Making sense of conversion

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On 31 January 2024 a mother and her children had a highly corrosive chemical substance thrown at them in Clapham, south London, resulting in what have been described as 'life changing injuries.' As I write this article a manhunt is taking place for the chief suspect in the case, a man called Abdul Ezedi.

Mr Ezedi was originally from Afghanistan and in 2018 he was convicted of a charge of sexual assault. It has been reported that he obtained permanent leave to remain in the United Kingdom after saying that he had converted to Christianity and claiming that he would be in danger of persecution due to his conversion were he forced to return to Afghanistan.

It has also been suggested that his claim of conversion was a bogus one, and that his is one of a number of cases in which Christians have been duped into supporting claims for asylum made by those who have pretended to convert to Christianity in order to be allowed to stay in this country.

Another example that has been cited is the case of Emad Swealmeen, originally from Iraq, who went on an Alpha Course and was then baptised and confirmed in March 2017. His application to remain in the United Kingdom was, however, rejected and while waiting to be deported he killed himself by detonating a bomb filled with ball bearings outside the Liverpool Women's hospital in November 2021.

The two questions that are raised by these cases, and by reports of conversions among asylum seekers held on the Bibi Stockholm barge in Portland Harbour are: what does it actually mean for someone to convert to Christianity, and how can it be determined if someone's conversion is genuine?

In response to the first question, it is important to understand that Christian conversion is something more than a single event. It is an extended process which has its origins in a decision made by God before the creation of the world and which finds its conclusion in an individual sharing eternity joyfully with God in the world to come. It is also a process which involves the action of God leading to an appropriate human response.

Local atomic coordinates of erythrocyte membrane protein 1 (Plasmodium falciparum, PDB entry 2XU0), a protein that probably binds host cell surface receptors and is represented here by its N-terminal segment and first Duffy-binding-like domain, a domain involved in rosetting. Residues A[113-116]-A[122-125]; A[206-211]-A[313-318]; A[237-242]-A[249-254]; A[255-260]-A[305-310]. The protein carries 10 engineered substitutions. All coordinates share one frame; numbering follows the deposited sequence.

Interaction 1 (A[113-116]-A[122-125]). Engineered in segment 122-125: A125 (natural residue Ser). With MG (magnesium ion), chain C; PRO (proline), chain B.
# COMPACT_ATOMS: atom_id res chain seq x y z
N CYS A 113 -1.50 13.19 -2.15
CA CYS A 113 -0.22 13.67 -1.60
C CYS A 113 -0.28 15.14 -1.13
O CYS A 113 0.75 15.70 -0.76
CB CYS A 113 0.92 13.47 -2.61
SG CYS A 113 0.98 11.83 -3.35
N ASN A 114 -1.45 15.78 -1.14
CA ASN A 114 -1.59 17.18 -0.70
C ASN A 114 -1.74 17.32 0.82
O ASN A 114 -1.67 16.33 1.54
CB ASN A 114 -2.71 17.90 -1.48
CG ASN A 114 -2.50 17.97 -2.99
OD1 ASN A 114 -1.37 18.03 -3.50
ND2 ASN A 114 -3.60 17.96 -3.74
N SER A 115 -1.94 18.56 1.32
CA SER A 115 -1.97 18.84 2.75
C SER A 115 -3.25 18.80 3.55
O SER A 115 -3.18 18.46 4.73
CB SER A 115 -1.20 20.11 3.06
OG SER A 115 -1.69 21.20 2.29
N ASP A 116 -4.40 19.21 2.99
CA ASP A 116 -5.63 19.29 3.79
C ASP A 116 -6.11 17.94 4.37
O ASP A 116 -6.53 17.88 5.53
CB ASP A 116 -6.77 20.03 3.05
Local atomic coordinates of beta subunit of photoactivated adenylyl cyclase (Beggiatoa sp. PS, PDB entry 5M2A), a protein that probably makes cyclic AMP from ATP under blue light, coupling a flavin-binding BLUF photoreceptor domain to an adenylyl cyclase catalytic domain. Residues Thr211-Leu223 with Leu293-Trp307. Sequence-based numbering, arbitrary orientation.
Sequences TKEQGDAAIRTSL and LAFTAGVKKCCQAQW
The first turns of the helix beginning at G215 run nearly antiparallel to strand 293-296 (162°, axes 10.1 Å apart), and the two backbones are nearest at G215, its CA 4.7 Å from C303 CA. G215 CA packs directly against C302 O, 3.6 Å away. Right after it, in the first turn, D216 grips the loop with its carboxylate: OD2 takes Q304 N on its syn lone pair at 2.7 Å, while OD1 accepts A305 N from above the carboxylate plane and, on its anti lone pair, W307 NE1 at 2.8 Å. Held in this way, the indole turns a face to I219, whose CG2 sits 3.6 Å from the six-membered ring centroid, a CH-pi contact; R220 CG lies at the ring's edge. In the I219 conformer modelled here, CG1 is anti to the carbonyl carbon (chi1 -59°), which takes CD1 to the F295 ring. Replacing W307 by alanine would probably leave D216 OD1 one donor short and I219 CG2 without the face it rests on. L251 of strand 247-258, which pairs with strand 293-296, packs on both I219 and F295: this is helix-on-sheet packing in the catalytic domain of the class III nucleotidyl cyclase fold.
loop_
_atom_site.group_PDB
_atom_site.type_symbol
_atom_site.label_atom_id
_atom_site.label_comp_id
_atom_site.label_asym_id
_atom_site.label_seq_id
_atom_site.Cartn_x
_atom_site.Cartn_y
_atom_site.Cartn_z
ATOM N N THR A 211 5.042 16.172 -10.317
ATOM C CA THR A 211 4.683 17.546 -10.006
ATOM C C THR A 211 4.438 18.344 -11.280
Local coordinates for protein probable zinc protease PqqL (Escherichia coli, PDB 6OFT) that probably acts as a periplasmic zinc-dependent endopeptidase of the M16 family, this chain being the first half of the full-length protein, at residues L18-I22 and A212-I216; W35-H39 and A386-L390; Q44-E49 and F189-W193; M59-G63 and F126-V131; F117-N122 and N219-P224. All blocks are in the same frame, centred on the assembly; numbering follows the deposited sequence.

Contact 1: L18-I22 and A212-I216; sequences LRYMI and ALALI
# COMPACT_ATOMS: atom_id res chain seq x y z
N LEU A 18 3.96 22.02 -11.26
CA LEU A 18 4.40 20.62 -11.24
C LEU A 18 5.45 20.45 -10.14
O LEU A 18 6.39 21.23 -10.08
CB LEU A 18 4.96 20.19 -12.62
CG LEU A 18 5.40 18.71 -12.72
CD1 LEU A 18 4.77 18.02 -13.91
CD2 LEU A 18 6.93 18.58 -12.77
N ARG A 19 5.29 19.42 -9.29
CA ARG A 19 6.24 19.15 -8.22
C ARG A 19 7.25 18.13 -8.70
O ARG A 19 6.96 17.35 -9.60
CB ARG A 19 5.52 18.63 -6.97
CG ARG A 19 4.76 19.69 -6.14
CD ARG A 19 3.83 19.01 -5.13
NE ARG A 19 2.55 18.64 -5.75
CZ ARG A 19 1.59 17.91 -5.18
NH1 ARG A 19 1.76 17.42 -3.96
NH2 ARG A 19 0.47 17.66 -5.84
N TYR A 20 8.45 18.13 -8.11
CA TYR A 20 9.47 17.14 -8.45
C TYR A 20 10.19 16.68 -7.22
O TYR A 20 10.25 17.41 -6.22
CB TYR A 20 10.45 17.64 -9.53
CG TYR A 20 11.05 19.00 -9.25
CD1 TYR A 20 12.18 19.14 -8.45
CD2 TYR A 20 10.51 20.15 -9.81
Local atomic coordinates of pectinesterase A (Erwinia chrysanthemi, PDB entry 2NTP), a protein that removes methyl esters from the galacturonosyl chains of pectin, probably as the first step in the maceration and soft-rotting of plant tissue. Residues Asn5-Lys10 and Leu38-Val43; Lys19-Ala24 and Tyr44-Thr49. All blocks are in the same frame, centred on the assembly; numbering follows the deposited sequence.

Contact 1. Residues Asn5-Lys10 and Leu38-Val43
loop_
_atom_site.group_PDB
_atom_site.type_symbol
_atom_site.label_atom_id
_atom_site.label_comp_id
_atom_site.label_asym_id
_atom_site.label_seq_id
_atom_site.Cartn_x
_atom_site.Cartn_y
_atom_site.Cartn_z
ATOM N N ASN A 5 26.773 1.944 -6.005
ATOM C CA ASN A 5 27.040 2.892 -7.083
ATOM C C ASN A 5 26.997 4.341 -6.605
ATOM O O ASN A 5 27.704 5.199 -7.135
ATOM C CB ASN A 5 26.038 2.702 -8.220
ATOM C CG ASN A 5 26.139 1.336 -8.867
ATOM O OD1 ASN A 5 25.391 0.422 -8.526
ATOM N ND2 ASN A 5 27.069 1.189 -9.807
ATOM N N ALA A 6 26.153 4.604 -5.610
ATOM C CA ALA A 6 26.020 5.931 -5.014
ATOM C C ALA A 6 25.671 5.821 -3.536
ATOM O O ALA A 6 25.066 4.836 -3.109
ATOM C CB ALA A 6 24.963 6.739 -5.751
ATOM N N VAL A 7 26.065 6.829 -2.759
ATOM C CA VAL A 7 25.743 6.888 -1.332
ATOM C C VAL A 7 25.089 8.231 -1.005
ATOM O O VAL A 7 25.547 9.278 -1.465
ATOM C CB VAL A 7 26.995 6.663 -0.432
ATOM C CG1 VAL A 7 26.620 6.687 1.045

This point is made very helpfully in the first paragraph of Article XVII of the Church of England's Thirty Nine Articles of Religion. This paragraph, which refers to conversion in terms of 'predestination to life', draws on four New Testament passages, Romans 8:28-30 and 9:23-24 and Ephesians 1:4-5 and 11-12. It runs as follows:

"Predestination to life is the everlasting purpose of God, whereby, before the foundations of the world were laid, He hath constantly decreed by His counsel secret to us, to deliver from curse and damnation those whom He hath chosen in Christ out of mankind, and to bring them by Christ to everlasting salvation as vessels made to honour. Wherefore they which be endued with so excellent a benefit of God be called according to God's purpose by His Spirit working in due season; they through grace obey the calling; they be justified freely; they be made sons of God by adoption; they be made like the image of His only-begotten Son Jesus Christ; they walk religiously in good works; and at length by God's mercy they attain to everlasting felicity."

When we talk about someone being converted, we are therefore talking about someone being eternally chosen by God the Father to share eternal life with him as a result of the saving work of Jesus Christ and that individual being enabled by the action of the Holy Spirit to obey God's call, to be justified, to be adopted as a child of God, to become progressively more like Jesus, to do good works and in the end to attain 'eternal felicity' as a result of God's mercy operating through the whole process.

Furthermore, the action of the Holy Spirit in the life of an individual is mediated by the action of other human beings. God's call is made known to them through a process of religious instruction ('catechesis') in which the truth of the Christian message and its implications for them is explained. They become adopted as a child of God through baptism. They receive the strengthening ('confirming') power of the Holy Spirit through the laying on hands with prayer at confirmation or its equivalent. They grow spiritually through participating in worship, and they are fed spiritually by Christ through the Spirit as they receive the body and blood of Christ through the bread and wine at Holy Communion.

If this is what conversion involves, when we ask if someone's conversion is genuine what we are asking is therefore whether or not they are a person in whom the process we have just described is taking place. Obviously, if someone is still alive in this world the process has not yet ended, but what we can meaningfully ask is whether it has begun.

Equally obviously, no human being has the capacity to directly see the action of God. What God is doing spiritually in the life of an individual is invisible to the human eye, just as the wind is invisible (John 3:7). However, just as you can see the result of the wind blowing, so also you can also see the result of the activity of God in the life of a human being.